you should be able to use std::string for just about any string
argument in the
standard library. Let's hope the next revision of the standard fixes
this.


I for one, hope not. :-)


Do you mean no std::string::operator char const *(),

Yes.
or
so you mean no std::ifstream( std::string const & ).
Not that, I think that would indeed be useful.

I'd agree with the former, don't much care about the latter.
And I agree with you. :-)
Though maybe boost::filesystem::path (std::tr2?) would be
better.


I'd have to think about that. :-)

Thanks for your input.

-Mike
Jul 19 '05 #9

P: n/a
> Of course you can use c_str() as the others said but it seems to me you
should be able to use std::string for just about any string argument in the standard library. Let's hope the next revision of the standard fixes this.


The reason it wasn't done was that a number of committee members wanted
to deal with regular strings and wide strings at the same time. To do
otherwise
would have strengthened the bias against countries, such as Japan, that use
wide strings as their ordinary way of expressing text.
Jul 19 '05 #10

P: n/a
"Mike Wahler" <mk******@mkwahler.net> wrote in message
news:yq***************@newsread4.news.pas.earthlin k.net...

"Rob Williscroft" <rt*@freenet.REMOVE.co.uk> wrote in message
news:Xn**********************************@195.129. 110.130...
Mike Wahler wrote in
news:FE***************@newsread3.news.pas.earthlin k.net:
"Cy Edmunds" <ce******@spamless.rochester.rr.com> wrote in message
news:jf*******************@twister.nyroc.rr.com...
> Of course you can use c_str() as the others said but it seems to me
> you should be able to use std::string for just about any string
> argument in
the
> standard library. Let's hope the next revision of the standard fixes
> this.

I for one, hope not. :-)


Do you mean no std::string::operator char const *(),

Yes.
or
so you mean no std::ifstream( std::string const & ).


Not that, I think that would indeed be useful.

I'd agree with the former, don't much care about the latter.


And I agree with you. :-)
Though maybe boost::filesystem::path (std::tr2?) would be
better.


I'd have to think about that. :-)

Thanks for your input.

-Mike


I just meant a parallel function or constructor which takes a std::string
argument, not a conversion operator which I think would be a poor idea
indeed.

--
Cy
http://home.rochester.rr.com/cyhome/
Jul 19 '05 #11

P: n/a
"Andrew Koenig" <ar*@acm.org> wrote in message
news:38***********************@bgtnsc04-news.ops.worldnet.att.net...
Of course you can use c_str() as the others said but it seems to me you
should be able to use std::string for just about any string argument in the
standard library. Let's hope the next revision of the standard fixes

this.
The reason it wasn't done was that a number of committee members wanted
to deal with regular strings and wide strings at the same time. To do
otherwise
would have strengthened the bias against countries, such as Japan, that use wide strings as their ordinary way of expressing text.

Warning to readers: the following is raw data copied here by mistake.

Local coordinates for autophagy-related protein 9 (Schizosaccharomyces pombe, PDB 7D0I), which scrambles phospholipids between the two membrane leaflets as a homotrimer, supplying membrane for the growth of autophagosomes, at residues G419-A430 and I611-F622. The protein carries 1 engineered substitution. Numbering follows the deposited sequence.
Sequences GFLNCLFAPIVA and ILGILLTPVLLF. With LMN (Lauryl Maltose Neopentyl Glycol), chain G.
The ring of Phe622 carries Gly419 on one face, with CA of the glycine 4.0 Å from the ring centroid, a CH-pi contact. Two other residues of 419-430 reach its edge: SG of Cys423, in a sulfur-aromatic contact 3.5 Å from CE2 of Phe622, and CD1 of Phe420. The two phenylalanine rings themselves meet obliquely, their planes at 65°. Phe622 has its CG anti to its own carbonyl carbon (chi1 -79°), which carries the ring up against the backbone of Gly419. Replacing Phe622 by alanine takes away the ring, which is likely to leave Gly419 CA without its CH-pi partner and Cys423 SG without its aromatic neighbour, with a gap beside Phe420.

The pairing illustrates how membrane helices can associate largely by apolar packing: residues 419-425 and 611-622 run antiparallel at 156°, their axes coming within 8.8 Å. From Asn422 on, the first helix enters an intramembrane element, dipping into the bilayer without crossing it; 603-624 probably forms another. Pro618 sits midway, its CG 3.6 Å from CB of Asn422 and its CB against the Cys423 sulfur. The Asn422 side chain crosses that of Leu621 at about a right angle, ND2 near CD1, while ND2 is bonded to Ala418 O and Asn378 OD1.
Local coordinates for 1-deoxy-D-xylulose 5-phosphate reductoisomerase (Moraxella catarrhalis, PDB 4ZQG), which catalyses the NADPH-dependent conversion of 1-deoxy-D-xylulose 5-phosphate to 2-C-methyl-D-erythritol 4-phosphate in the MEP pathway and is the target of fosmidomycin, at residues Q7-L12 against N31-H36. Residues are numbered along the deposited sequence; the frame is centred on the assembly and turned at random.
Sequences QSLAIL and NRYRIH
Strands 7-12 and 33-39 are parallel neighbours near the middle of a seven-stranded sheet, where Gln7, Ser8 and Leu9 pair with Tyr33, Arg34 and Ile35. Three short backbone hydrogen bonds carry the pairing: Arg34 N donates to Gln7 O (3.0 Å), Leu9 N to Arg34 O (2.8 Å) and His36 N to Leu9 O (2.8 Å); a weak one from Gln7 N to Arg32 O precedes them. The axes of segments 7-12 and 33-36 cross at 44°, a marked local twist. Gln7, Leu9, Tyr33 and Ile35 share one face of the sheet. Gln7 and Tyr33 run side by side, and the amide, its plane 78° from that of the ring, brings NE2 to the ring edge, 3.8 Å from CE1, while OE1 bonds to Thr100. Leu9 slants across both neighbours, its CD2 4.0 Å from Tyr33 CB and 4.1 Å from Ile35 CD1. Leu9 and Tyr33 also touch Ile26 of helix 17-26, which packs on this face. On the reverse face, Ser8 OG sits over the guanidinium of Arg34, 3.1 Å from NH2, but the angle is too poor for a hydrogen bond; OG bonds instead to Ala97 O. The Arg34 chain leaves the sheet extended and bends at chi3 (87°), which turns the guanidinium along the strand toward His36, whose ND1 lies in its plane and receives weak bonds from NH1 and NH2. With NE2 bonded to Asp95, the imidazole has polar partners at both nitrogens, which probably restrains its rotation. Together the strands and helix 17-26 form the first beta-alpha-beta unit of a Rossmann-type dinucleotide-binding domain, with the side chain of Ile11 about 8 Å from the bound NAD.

I don't see how the current "solution" addresses this need.

--
Cy
http://home.rochester.rr.com/cyhome/
Jul 19 '05 #12

P: n/a

"Cy Edmunds" <ce******@spamless.rochester.rr.com> wrote in message news:w%***************@twister.nyroc.rr.com...
The reason it wasn't done was that a number of committee members wanted
to deal with regular strings and wide strings at the same time. To do
otherwise
would have strengthened the bias against countries, such as Japan, that

use
wide strings as their ordinary way of expressing text.


I don't see how the current "solution" addresses this need.


Since none of the interfaces take wide ANYTHING (wchar_t or wstrings), I agree.
Further the standards commitee has been overly obstinate about fixing the wide
char deficiencies in these interfaces.

Changing these interfaces to just take either a string or a const string& would be
largely transparent to existing code and accomplish the goal (as there is a converting
constructor to string).
Jul 19 '05 #13

P: n/a
Try using
string path("c:\test.txt");
ifstream infile(path.c_str());

"solartimba" <ka*****@hotmail.com> wrote in message
news:1a**************************@posting.google.c om...
Why can I open a file using a C-string but not a C++ string?

//C-strings works
char path[15];
strcpy(path,"c:\test.txt");
ifstream infile(path);

//C++ string class does not
string path("c:\test.txt");
ifstream infile(path);

Why? Is there something I can do to use a string (maybe a recast??)?

Jul 19 '05 #14

P: n/a


Gregory Smith wrote:

Try using
string path("c:\test.txt");
ifstream infile(path.c_str());


Note:

string path( "c:\\test.txt" );

And please: don't top post. It makes it easier for
everybody to add a comment and still maintain a little
bit of context and keep the thread readable at the same time.
Thank you.

--
Karl Heinz Buchegger
kb******@gascad.at
Jul 19 '05 #15

P: n/a
Karl Heinz Buchegger wrote:

Gregory Smith wrote:
Try using
string path("c:\test.txt");
ifstream infile(path.c_str());

Note:

string path( "c:\\test.txt" );

And please: don't top post. It makes it easier for
everybody to add a comment and still maintain a little
bit of context and keep the thread readable at the same time.
Thank you.


However, I believe it's a deficiency in the iostream library that the constructors
and open() calls for [io]fstreams don't allow std::strings to be used directly.
Though I guess that that one's really for comp.std.c++.....

Jul 19 '05 #16